existing parties--that would contest the election and implement his policies
    afterwards. So the president decided to cement his power by holding the

    The government claimed a 70% voter turnout, while opposition parties and
    independent monitoring groups said it was no more than 5%-10%. Nevertheless
    Musharraf claimed a massive victory, polarizing the country and giving
    divided political alliances a common issue on which to challenge the regime.

    The Human Rights Commission of Pakistan, which monitored the election,
    claimed that, among other illegalities, ballot boxes were tampered with,
    many people voted more than once, there were no voters' lists and civil
    servants were mobilized to encourage people to vote.

    Although the U.S. was silent because it needs Pakistan's help in its war on
    terrorism, both the Commonwealth and the European Union questioned the
    outcome of the referendum and the future of democracy in Pakistan. "I will
    have great difficulty persuading the European parliament to continue to
    support Pakistan as we would like, if it looks as though the government is
    moving away from what it said about democracy or the promises it made on
    dealing with terrorism," Chris Patten, the EU's external relations
    commissioner, told Dawn newspaper after the referendum.

    Meanwhile, opposition at home to Musharraf's government coalesced after the
    controversial referendum results and despite the renewed spectre of war
    after a deadly attack on an Indian army camp in Kashmir on May 14. All the
    major secular political and Islamic parties have now joined hands. An All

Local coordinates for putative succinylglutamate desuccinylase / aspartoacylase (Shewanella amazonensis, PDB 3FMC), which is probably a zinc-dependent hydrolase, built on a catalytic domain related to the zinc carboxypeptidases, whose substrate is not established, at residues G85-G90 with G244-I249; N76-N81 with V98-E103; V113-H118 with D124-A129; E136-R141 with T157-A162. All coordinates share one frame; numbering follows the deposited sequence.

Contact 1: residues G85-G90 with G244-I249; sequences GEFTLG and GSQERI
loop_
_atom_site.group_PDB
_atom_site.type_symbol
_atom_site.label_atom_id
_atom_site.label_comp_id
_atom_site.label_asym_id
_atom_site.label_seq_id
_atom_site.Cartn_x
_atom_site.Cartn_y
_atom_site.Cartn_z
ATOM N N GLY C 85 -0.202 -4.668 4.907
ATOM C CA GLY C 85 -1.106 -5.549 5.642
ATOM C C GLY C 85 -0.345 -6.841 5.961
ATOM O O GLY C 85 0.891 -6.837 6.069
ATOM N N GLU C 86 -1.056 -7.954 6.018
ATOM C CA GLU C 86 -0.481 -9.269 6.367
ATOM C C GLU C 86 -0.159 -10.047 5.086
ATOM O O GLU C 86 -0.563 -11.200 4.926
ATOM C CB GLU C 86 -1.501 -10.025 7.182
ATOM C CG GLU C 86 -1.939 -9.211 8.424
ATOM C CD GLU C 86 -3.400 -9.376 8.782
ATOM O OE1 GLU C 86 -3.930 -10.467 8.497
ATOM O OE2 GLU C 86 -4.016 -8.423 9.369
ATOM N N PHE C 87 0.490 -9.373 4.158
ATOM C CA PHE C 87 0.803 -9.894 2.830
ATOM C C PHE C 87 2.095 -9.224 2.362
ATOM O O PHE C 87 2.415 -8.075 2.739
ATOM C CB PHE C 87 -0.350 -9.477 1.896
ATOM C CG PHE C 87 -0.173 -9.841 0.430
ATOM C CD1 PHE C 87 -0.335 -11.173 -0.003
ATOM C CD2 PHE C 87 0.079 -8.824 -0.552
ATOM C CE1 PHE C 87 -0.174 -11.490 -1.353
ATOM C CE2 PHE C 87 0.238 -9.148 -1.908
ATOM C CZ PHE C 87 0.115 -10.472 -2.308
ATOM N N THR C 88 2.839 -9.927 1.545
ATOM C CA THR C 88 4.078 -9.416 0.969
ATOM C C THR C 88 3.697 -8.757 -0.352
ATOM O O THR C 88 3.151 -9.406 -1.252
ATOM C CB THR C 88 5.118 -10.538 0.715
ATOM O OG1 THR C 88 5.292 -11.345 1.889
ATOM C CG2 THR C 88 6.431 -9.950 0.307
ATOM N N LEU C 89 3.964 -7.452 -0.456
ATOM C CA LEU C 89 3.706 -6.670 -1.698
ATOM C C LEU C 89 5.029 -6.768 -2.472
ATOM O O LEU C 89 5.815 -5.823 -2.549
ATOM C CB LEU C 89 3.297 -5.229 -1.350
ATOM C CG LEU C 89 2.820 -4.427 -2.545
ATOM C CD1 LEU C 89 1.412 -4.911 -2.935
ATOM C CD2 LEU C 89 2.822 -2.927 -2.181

Parties Conference, convened in Lahore on May 19, recognized the threat from
    India, but then demanded that Musharraf step down and a caretaker government
    hold immediate elections. "Musharraf stands discredited and lacks the
    stature and moral authority to deal with the current threat to national
    security," a statement read. The parties also demanded that the ban on
    political activities be lifted "because wars cannot be fought unless the
    nation backs the armed forces."

    But Musharraf has shown no inclination to compromise and the military still
    seems determined to engineer the outcome of the election, though that looks
    more and more difficult. Bhutto has pledged to return to Pakistan in August,
    even if she is arrested on a conviction for corruption. "Musharraf is
    determined to keep Bhutto and Sharif out whatever the cost to the country,"
    says a disgruntled senior Pakistani bureaucrat. The suggestion is that the
    issue is more personal than principled--the government publicly says the two
    cannot return because they are criminals.

    There is an another threat. Militant Islamic groups--banned by Musharraf
    under international pressure in January after an attack on the Indian
    parliament--are regrouping. Some observers fear they are using terrorism in
    Pakistan to destabilize the regime and in Kashmir to try and provoke a war